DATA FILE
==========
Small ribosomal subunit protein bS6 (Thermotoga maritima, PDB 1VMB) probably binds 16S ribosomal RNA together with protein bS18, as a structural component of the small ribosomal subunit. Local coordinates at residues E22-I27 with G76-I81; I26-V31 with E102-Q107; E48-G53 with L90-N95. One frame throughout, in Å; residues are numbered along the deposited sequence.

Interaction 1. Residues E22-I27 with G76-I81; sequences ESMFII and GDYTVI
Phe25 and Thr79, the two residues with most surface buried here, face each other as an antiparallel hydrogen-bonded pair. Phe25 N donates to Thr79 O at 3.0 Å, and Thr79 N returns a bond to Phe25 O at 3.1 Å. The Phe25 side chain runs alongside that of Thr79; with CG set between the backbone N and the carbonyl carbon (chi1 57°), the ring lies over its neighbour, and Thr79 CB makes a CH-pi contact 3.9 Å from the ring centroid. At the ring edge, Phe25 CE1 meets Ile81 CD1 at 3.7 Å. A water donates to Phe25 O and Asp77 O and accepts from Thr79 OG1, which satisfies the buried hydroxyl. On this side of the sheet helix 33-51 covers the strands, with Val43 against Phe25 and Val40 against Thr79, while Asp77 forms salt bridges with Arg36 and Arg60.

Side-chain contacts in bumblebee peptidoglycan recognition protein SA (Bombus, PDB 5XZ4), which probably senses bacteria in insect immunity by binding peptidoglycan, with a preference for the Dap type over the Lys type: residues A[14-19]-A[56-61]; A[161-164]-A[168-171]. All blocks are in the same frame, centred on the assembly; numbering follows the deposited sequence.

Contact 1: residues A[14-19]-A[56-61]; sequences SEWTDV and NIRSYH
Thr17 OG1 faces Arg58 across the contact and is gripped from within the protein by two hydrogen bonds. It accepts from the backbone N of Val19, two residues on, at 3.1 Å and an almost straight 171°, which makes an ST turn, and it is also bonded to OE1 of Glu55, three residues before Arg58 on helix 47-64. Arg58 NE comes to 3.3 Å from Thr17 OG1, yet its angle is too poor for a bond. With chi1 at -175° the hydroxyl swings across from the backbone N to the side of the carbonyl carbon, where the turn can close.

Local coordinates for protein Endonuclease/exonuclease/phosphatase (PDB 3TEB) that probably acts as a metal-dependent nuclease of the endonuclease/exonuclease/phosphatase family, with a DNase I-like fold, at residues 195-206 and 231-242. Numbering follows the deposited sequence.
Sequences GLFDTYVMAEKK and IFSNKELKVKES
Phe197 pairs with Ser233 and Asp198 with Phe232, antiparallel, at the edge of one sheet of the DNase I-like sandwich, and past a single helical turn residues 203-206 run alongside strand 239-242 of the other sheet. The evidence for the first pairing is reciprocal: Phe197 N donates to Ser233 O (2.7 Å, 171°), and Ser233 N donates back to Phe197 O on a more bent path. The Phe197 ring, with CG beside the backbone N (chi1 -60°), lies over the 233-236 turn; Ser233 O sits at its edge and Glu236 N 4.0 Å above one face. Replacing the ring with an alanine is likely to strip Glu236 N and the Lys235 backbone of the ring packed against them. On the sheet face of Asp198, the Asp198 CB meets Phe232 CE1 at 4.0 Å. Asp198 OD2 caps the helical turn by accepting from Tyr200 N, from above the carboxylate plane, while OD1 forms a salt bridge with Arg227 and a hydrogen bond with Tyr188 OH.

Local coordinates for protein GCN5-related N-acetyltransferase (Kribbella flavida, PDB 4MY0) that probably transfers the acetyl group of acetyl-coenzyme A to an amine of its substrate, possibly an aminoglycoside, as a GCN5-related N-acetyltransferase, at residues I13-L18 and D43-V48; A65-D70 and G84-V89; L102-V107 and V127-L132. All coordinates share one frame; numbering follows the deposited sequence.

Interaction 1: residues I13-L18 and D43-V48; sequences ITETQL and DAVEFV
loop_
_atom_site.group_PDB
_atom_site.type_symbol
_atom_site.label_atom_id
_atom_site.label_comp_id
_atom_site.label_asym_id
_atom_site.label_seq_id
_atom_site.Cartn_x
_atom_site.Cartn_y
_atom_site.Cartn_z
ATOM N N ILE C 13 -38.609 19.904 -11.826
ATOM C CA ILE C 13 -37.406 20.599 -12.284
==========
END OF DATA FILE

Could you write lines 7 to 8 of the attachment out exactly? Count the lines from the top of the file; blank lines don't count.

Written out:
Local coordinates for protein Endonuclease/exonuclease/phosphatase (PDB 3TEB) that probably acts as a metal-dependent nuclease of the endonuclease/exonuclease/phosphatase family, with a DNase I-like fold, at residues 195-206 and 231-242. Numbering follows the deposited sequence.
Sequences GLFDTYVMAEKK and IFSNKELKVKES